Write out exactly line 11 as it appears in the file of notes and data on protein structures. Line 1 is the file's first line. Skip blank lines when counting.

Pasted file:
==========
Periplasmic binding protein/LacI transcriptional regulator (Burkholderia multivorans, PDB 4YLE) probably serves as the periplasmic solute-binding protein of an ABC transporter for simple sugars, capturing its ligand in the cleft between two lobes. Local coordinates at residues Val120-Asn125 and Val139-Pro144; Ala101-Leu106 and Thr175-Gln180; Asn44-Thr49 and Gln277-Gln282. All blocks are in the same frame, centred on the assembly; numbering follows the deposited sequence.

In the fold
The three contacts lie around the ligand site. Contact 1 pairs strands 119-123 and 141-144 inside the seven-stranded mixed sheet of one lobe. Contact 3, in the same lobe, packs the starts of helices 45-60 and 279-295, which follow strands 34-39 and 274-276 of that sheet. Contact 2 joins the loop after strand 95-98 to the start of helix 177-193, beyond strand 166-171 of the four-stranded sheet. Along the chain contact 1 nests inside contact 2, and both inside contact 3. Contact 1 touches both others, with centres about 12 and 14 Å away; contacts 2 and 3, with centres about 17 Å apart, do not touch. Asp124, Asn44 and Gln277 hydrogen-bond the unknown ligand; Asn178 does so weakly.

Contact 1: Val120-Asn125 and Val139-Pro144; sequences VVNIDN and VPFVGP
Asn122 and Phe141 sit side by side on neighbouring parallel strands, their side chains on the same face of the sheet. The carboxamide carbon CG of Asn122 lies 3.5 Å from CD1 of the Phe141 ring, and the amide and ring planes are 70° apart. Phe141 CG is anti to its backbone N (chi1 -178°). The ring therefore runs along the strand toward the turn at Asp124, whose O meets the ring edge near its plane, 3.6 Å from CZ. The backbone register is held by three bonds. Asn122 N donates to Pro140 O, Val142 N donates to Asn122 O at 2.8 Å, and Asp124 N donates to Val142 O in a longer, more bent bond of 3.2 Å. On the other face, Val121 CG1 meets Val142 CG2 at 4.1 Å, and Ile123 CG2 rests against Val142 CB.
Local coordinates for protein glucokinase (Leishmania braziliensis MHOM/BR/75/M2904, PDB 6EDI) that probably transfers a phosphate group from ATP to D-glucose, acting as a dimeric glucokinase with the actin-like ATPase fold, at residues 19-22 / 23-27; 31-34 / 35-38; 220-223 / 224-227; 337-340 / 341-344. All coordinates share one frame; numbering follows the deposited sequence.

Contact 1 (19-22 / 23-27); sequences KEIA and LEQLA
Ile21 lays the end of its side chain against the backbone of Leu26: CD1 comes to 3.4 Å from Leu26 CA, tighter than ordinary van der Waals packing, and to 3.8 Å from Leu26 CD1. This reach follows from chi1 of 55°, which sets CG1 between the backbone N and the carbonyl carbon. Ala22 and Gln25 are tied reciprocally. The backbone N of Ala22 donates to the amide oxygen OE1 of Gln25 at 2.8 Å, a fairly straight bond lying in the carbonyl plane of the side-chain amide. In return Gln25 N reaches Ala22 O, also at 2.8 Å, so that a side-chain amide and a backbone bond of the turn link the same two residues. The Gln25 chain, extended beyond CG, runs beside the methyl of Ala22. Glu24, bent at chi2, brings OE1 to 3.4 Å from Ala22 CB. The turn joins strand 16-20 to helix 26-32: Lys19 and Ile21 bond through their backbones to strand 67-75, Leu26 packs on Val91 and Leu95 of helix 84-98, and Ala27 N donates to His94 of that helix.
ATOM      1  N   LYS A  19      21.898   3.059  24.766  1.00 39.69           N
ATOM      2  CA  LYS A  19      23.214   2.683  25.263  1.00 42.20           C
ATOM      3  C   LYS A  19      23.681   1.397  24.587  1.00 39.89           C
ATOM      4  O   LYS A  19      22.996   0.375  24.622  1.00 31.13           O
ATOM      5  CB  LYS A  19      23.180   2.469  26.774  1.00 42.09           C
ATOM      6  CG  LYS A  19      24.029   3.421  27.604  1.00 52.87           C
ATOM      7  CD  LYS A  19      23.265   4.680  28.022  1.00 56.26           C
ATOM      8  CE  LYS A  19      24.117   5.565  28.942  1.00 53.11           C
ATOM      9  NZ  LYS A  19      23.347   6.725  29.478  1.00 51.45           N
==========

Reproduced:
ATOM      3  C   LYS A  19      23.681   1.397  24.587  1.00 39.89           C